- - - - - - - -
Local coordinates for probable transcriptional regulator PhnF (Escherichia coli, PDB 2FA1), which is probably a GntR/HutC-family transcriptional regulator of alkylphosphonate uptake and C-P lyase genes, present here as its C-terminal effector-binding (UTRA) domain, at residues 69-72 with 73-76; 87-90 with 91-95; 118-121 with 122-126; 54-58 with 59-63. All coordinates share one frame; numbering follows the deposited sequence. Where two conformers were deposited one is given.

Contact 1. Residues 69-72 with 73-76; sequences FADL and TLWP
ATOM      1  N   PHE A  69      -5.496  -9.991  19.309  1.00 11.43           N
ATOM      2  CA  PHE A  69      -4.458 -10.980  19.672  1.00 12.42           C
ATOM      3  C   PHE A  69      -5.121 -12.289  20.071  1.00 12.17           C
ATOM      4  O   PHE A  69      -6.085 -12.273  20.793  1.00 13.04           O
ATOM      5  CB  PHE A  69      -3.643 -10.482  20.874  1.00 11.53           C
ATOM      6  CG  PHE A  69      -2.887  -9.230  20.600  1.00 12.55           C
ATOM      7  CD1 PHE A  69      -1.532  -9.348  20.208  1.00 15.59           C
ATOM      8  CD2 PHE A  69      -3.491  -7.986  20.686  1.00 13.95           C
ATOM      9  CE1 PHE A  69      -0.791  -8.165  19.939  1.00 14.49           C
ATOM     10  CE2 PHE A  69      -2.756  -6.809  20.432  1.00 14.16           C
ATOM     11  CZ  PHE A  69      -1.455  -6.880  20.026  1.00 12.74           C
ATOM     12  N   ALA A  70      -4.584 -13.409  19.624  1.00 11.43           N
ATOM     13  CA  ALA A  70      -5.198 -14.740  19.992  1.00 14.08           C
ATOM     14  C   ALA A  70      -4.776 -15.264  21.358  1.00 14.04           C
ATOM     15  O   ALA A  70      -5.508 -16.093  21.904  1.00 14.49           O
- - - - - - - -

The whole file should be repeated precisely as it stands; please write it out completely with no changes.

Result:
Local coordinates for probable transcriptional regulator PhnF (Escherichia coli, PDB 2FA1), which is probably a GntR/HutC-family transcriptional regulator of alkylphosphonate uptake and C-P lyase genes, present here as its C-terminal effector-binding (UTRA) domain, at residues 69-72 with 73-76; 87-90 with 91-95; 118-121 with 122-126; 54-58 with 59-63. All coordinates share one frame; numbering follows the deposited sequence. Where two conformers were deposited one is given.

Contact 1. Residues 69-72 with 73-76; sequences FADL and TLWP
ATOM      1  N   PHE A  69      -5.496  -9.991  19.309  1.00 11.43           N
ATOM      2  CA  PHE A  69      -4.458 -10.980  19.672  1.00 12.42           C
ATOM      3  C   PHE A  69      -5.121 -12.289  20.071  1.00 12.17           C
ATOM      4  O   PHE A  69      -6.085 -12.273  20.793  1.00 13.04           O
ATOM      5  CB  PHE A  69      -3.643 -10.482  20.874  1.00 11.53           C
ATOM      6  CG  PHE A  69      -2.887  -9.230  20.600  1.00 12.55           C
ATOM      7  CD1 PHE A  69      -1.532  -9.348  20.208  1.00 15.59           C
ATOM      8  CD2 PHE A  69      -3.491  -7.986  20.686  1.00 13.95           C
ATOM      9  CE1 PHE A  69      -0.791  -8.165  19.939  1.00 14.49           C
ATOM     10  CE2 PHE A  69      -2.756  -6.809  20.432  1.00 14.16           C
ATOM     11  CZ  PHE A  69      -1.455  -6.880  20.026  1.00 12.74           C
ATOM     12  N   ALA A  70      -4.584 -13.409  19.624  1.00 11.43           N
ATOM     13  CA  ALA A  70      -5.198 -14.740  19.992  1.00 14.08           C
ATOM     14  C   ALA A  70      -4.776 -15.264  21.358  1.00 14.04           C
ATOM     15  O   ALA A  70      -5.508 -16.093  21.904  1.00 14.49           O